SOPA Infringes On Intellectual Freedom


The Internet has been our savior in college. It’s the vast information pool where we research for classes and keep up with the news. It’s the virtual hangout where we connect to our campus and friends. But it also serves as a form of escapism, a place where we watch mindless YouTube videos and drown in our favorite bands.  The Internet is popular not only because it serves as a resource, but because anyone and everyone can connect and share their ideas, thoughts, music, photos and videos. But this freedom to say and view what we want and browse without restriction might come to an end.

The Stop Online Piracy Act, or SOPA, aimed at preventing websites housed overseas from distributing pirated material. While the United States has strong anti-copyrighting laws, regulation abroad is less strict. Under SOPA, search engines in the U.S would have been banned from using services that house pirated material. If the Act was passed, some of our favorite sites like YouTube and Wikipedia could face tight regulation by the government.

On Jan. 18, we caught a glimpse of what it might be like to have these freedoms limited. Wikipedia went black and Google’s logo was blocked out. The Internet seemed to garner a voice telling Congress to let it keep it’s freedom.

Some media companies like Time Warner and the Motion Picture Association were the strongest advocates of the act. They argued that SOPA could help fix a broken system and discourage illegal activity on the web. Their concern is with protecting and compensating content providers and preventing job losses resulting from online piracy.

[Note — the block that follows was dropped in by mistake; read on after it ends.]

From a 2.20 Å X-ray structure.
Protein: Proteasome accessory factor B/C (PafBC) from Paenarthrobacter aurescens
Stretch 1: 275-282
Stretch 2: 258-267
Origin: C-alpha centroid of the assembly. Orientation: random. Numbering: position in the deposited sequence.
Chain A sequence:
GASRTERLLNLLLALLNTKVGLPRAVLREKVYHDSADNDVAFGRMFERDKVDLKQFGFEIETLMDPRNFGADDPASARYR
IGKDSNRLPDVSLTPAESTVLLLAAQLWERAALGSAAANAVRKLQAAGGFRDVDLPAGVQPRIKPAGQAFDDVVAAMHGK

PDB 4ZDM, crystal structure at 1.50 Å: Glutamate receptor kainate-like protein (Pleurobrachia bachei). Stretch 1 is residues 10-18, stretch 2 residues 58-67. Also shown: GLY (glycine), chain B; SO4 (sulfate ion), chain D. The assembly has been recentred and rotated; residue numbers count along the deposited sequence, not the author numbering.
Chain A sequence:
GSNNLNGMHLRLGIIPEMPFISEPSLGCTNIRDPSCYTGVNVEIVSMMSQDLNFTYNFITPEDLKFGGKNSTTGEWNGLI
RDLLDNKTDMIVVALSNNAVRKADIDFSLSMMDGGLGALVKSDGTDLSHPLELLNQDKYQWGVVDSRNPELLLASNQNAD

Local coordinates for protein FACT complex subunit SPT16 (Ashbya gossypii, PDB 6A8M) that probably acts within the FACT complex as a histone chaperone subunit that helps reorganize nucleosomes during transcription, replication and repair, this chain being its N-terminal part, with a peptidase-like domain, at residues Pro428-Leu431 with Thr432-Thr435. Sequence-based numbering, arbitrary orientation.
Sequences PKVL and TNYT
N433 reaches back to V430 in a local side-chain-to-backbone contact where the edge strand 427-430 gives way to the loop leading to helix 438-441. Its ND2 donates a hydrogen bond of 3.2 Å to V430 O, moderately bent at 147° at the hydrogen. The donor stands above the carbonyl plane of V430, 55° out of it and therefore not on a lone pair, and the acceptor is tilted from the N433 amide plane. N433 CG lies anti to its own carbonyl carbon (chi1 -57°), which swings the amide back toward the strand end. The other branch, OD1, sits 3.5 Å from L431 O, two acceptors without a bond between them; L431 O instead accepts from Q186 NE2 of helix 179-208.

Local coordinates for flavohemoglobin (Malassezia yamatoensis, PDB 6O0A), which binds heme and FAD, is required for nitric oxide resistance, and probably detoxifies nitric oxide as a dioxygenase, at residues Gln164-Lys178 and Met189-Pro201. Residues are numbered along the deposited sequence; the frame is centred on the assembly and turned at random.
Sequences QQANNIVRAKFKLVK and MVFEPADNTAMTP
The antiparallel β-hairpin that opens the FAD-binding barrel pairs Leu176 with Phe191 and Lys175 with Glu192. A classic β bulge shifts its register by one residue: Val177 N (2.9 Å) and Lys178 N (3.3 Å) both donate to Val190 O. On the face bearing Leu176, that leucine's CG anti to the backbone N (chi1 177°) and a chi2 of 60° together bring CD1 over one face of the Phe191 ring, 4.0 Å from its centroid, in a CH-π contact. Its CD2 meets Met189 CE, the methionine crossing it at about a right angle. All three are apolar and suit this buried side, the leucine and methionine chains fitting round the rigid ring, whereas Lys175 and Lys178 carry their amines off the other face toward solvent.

While those are noble intentions, the reality is that the legislation surrounding SOPA was highly flawed. SOPA’s provisions to block searches are a direct violation of the First Amendment because it condones censorship. Secondly, SOPA went back on the very action it is trying to preven—piracy— as it grants immunity for certain entities that have already violated the Digital Media Copyright Act (DMCA), a law passed in 1998. This act could have penalized copyright infringement committed by online service providers. Even worse, websites yielding to the DMCA provisions can get penalized because of vague language within the legislation. Finally, SOPA privileged search engines, webhosts and others who self-censor, which can in turn hinder innovation and freedom on the Internet.

The flaws of the SOPA bill are reflective of how unequipped those in Congress who drafted this legislation are to regulate online piracy. Yes, they may have years of experience creating the laws by which our society functions, but they do not understand how the Internet functions, nor do they understand the severe repercussions this legislation can have on it.

Hyperlinks, shared videos, blogs, status updates—the Internet is based on a foundation of sharing information and ideas. It is how we communicate and stay informed. On Jan. 20, the decision was made to table the bill, forcing lawmakers to rework it. Even still, this is a piece of legislation that we cannot ignore. Whatever provisions made to the Internet may seriously hinder our academic lifestyles. We must  keep our laptops up and our eyes wide open.